Claim? What claim? Appeal? What appeal? We have no knowledge. We don’t understand.
Gretchen W. (PacificCare)
Gretchen W. was admitted to the hospital for treatment of depression. On two separate occasions, prior to admission, the hospital contacted PacifiCare to verify benefits available under her health plan. The hospital confirmed that benefits for a “Severe Mental Illness” were payable at 60% “usual, reasonable & customary” (URC), up to a $5,000 out of pocket “OOP” maximum and then payable at 100% URC subject to a 120 day limit annually. The hospital was advised that pre-authorization was required for inpatient care and that such should be obtained by contacting PacifiCare.
Total inpatient and “partial hospitalization” (PHP) charges were approximately $48,000. A claim for benefits was timely submitted. The hospital received two Explanation of Benefits (EOB) forms from PacifiCare denying the claim in its entirety. The forms indicated that the entire amount of the charge was “Patient responsibility”. The stated reason for this was, “This service is not covered for benefits available. Please refer to your Certificate, Your Medical Benefits, Outpatient Benefits.” No further explanation was given. No plan provision was cited.
The hospital sent two letters to PacifiCare demanding payment, which PacifiCare described as “requests for reconsideration”. PacifiCare responded by stating that it needed additional medical records in order to process the claim. The requested records were submitted by the hospital.
Five months later, hearing nothing further from PacifiCare, a representative from the hospital called PacifiCare and was told that the claim was “still in reprocessing”.
Another month passed and the hospital contacted PacifiCare again, only to be told that the claim was denied on grounds that it was “not a benefit”. An “appeal” of this decision was then generated telephonically, which was again denied. The hospital then spoke to a PacifiCare supervisor, who said that both the inpatient and PHP claims should be paid and he advised that “the claims department is not reading the supplemental to the policy”. He said he would ask a claims supervisor to review and expedite payment and said the hospital should “ allow 10-15 business days” for payment.
Two more months passed and there was still no payment by PacifiCare. The hospital sent in a written “appeal” letter. PacifiCare responded a month later with a letter, acknowledging the “billing issue” and it stated, “Unfortunately, we do not have enough information to continue researching this issue. We are asking that you send a detailed explanation of your expected reimbursement.” The letter asked that the hospital, “Please submit claim for processing.” The hospital then re-submitted the claim for benefits.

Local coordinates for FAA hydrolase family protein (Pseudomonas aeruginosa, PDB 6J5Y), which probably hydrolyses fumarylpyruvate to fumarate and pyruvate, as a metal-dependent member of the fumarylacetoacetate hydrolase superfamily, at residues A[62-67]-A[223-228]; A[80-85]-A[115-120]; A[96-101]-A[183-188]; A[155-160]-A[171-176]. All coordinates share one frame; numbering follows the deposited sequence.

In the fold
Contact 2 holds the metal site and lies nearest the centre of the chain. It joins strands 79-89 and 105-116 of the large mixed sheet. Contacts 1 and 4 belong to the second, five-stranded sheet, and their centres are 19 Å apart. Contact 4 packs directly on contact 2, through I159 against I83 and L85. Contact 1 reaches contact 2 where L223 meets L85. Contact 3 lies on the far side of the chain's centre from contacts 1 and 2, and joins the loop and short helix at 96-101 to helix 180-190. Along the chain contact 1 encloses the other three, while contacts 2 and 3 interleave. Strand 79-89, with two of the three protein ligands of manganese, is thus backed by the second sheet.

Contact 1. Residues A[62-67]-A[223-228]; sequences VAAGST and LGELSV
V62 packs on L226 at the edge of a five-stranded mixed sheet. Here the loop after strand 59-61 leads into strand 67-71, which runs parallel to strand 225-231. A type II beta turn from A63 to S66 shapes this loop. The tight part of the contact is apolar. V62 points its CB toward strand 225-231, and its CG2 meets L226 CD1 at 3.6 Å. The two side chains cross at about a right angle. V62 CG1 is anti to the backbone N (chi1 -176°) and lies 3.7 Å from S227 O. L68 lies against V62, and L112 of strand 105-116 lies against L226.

Another month passed and no payment was received. So the hospital re-submitted the claim a third time. Receiving no response, the hospital called PacifiCare and was told that its “appeal” had just been received and that it was “in the system” and that the hospital should “give the appeal a little more time”.
Three more months passed and -- you guessed it – no payment received. The hospital called PacifiCare again and was told that it was unable to find the medical records. So the hospital was asked to send in the medical records yet again. The hospital made a follow-up call to confirm PacifiCare’s receipt of the medical records. Confirmation was indeed given and the hospital was told that it should “allow 30-45 business days for further information” on the appeal.
Approximately a week later, the hospital received a letter from PacifiCare, which said, “This request for reconsideration has been reviewed and we have determined that this claim has been denied correctly as the member's plan doesn't have coverage for inpatient (severe mental illness). No adjustment needed on this claim.”
The letter made no mention of the PHP charges. Therefore, the only explanation of any kind that has ever been given for the non-payment of this claim is that the plan provided no “coverage for inpatient severe mental illness”.
At that point, I was retained. For various reasons, it was not 100% clear if this claim would be governed by ERISA. Although Gretchen W. was not a public employee, her coverage was provided by and/or through the county, so her plan was arguably a “governmental plan”, which would be exempt under ERISA. I took the approach that it appeared ERISA does not apply, but rather plan appeared to be a standard health care service plan, regulated by the California Department of Corporations, under California’s Knox-Keene Act, California Health & Safety Code §1340, et seq. Therefore, the PacifiCare Subscriber Agreement was subject to and governed by the laws of the State of California.
I forwarded a letter to PacifiCare, which called attention to the California Mental Health Insurance Parity Act and I said the exclusion for a “severe mental illness” was in violation of California law. The Mental Health Parity Act, California Health & Safety Code Section 1374.72, provides in part follows: “(a) Every health care service plan contract issued, amended, or renewed on or after July 1, 2000, that provides hospital, medical, or surgical coverage shall provide coverage for the diagnosis and medically necessary treatment of severe mental illnesses of a person of any age, . . . (b) These benefits shall include the following: (1) Outpatient services. (2) Inpatient hospital services. (3) Partial hospital services. . . .”
I demanded payment of the claim within 30 days. Shortly thereafter I received a call from a member of the legal department of PacifiCare. An attempt was made to negotiate down the amount of the claim, but no such negotiation was undertaken.
Result: The denial was reversed and the claim was paid in full, without the necessity for litigation.